Twenty-five years of writing in Hebrew, and nothing has changed. Twenty-five years clutching at the hope, believing it is not possible that people can be so blind. Twenty-five years during which I had few reasons to be optimistic but continued to believe that one day this place in which both Jews and Arabs live together would be the one story where the story of the other is not denied. That one day the Israelis would stop denying the Nakba, the Occupation, and the suffering of the Palestinian people. That one day the Palestinians would be willing to forgive and together we would build a place that was worth living in.

Twenty-five years that I am writing and knowing bitter criticism from both sides, but last week I gave up. Last week something inside of me broke. When Jewish youth parade through the city shouting “Death to the Arabs,” and attack Arabs only because they are Arabs, I understood that I had lost my little war.

I listened to the politicians and the media and I know that they are differentiating between blood and blood, between peoples. Those who have become the powers that be say expressly what most Israelis think, “We are a better people than the Arabs.” On panels that I participated in, it was said that Jews are a superior people, more entitled to life. I despair to know that an absolute majority in the country does not recognise the rights of an Arab to live.

After my last columns some readers beseeched that I be exiled to Gaza, threatened to break my legs, to kidnap my children. I live in Jerusalem, and I have some wonderful Jewish neighbours, and friends, but I still cannot take my children to day camps or to parks with their Jewish friends. My daughter protested furiously and said no one would know she is an Arab because of her perfect Hebrew but I would not listen. She shut herself in her room and wept.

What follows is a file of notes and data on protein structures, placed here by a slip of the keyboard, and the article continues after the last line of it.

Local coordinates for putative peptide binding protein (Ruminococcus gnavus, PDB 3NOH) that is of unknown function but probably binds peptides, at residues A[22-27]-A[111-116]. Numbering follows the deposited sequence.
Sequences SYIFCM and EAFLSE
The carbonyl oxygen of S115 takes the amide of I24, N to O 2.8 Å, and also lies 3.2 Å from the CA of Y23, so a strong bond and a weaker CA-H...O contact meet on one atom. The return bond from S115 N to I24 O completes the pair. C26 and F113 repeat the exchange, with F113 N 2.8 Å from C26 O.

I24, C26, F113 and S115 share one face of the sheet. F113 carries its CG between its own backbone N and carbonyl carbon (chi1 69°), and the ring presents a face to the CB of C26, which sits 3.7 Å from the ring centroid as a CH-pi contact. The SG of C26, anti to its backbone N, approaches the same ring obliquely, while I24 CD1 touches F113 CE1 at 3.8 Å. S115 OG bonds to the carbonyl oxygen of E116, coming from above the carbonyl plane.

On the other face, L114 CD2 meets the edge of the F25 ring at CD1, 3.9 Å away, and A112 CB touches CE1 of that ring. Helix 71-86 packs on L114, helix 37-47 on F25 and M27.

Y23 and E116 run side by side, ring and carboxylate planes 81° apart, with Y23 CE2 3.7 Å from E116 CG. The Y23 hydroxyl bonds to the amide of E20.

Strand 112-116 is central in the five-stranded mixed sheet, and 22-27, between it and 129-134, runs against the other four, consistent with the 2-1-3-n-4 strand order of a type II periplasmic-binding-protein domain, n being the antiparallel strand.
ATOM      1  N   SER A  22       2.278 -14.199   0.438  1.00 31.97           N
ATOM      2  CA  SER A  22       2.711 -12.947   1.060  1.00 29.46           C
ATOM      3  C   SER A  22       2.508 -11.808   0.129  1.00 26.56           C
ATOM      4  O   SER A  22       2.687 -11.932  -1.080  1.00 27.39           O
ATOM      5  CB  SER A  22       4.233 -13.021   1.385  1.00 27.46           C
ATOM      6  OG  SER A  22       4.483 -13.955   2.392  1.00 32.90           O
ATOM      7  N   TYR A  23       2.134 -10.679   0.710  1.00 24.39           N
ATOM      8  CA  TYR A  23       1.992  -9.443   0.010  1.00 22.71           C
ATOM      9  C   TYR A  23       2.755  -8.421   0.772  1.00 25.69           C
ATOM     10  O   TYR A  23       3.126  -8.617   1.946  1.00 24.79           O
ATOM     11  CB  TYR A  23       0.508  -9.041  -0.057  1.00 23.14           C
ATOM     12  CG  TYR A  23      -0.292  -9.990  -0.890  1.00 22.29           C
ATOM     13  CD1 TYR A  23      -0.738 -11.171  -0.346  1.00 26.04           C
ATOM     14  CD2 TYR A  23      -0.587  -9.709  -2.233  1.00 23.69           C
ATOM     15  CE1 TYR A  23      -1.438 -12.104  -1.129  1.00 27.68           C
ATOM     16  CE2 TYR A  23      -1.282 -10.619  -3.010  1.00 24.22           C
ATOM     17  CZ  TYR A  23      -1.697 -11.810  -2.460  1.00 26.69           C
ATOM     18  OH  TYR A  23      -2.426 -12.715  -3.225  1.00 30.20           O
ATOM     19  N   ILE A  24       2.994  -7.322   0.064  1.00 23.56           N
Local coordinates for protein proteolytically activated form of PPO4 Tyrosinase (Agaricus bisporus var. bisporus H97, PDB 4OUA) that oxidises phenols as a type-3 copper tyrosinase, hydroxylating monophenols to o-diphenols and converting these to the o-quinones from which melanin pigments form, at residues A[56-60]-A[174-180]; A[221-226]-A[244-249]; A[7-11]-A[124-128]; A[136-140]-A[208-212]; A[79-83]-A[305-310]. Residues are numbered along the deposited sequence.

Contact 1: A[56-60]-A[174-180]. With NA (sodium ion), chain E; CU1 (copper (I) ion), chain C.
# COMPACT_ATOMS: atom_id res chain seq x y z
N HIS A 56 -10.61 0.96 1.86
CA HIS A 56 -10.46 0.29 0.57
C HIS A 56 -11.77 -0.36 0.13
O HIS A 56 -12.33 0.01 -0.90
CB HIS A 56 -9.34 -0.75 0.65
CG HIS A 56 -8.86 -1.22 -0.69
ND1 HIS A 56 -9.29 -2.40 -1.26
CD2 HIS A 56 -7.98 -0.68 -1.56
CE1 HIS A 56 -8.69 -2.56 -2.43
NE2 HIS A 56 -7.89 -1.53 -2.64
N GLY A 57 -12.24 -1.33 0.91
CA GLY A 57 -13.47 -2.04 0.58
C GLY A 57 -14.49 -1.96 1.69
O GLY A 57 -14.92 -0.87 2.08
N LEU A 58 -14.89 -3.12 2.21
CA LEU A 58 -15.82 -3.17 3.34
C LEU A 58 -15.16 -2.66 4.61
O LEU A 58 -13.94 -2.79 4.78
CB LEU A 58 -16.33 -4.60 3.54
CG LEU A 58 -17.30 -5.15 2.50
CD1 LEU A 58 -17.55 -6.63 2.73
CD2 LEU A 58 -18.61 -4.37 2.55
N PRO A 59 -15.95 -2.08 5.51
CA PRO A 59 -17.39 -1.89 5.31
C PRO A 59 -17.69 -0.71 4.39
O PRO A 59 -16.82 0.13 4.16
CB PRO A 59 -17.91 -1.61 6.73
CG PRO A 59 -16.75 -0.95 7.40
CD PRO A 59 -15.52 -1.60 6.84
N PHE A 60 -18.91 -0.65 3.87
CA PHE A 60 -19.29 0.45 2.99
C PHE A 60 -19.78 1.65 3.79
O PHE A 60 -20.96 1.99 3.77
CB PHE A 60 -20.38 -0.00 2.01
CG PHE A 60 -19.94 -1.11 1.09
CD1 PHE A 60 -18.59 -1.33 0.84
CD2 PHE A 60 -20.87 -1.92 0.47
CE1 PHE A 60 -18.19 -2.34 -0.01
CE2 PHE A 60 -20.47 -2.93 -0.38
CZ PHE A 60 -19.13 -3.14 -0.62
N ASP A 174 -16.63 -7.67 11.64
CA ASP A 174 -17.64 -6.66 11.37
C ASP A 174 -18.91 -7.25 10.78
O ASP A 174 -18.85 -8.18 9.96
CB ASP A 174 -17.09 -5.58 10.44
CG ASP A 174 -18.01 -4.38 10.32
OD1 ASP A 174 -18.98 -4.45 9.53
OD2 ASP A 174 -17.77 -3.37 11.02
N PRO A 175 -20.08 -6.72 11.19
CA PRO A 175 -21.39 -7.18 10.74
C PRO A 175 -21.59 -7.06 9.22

Now I am standing in front of my bookshelves, Salinger in hand, the one I read 14 years ago. I don’t want to take any books, I decided, I have to concentrate on my new language. I know how hard it is, almost impossible, but I must find another language to write in, my children will have to find another language to live in.

“Don’t come in,” my daughter shouted angrily when I knocked on her door. I went in anyway. I sat down next to her on the bed and despite her back turned to me I knew she was listening. You hear, I said, before I repeated to her exactly the same sentence my father said to me 25 years ago. “Remember, whatever you do in life, for them you will always, but always, be an Arab. Do you understand?”

“I understand,” my daughter said, hugging me tightly. “Dad, I knew that a long time ago.”

“Quite soon we’ll be leaving here,” as I messed up her hair, just as she hates. “Meanwhile, read this,” I said and gave her The Catcher in the Rye.

Sayed Kashua is a Palestinian writer whose novels have been translated into 15 languages. The film Dancing Arabs, based on his first novel, opened the 2014 Jerusalem international film festival. His most recent novel, Exposure, was published by Chatto & Windus. Translated by Deborah Harris

He had the sense that the gods was just another name for time, but he felt that it would be as stupid to say such a thing as it would be to suggest that against the gods we can never prevail. But at twenty-seven, soon to be twenty-eight, he was already something of a fatalist about his own destiny, if not that of others. It was as if life could be shown but never explained, and words—all the words that did not say things directly—were for him the most truthful.

Richard Flanagan, from The Narrow Road to the Deep North ( Chatto & Windus, 2014)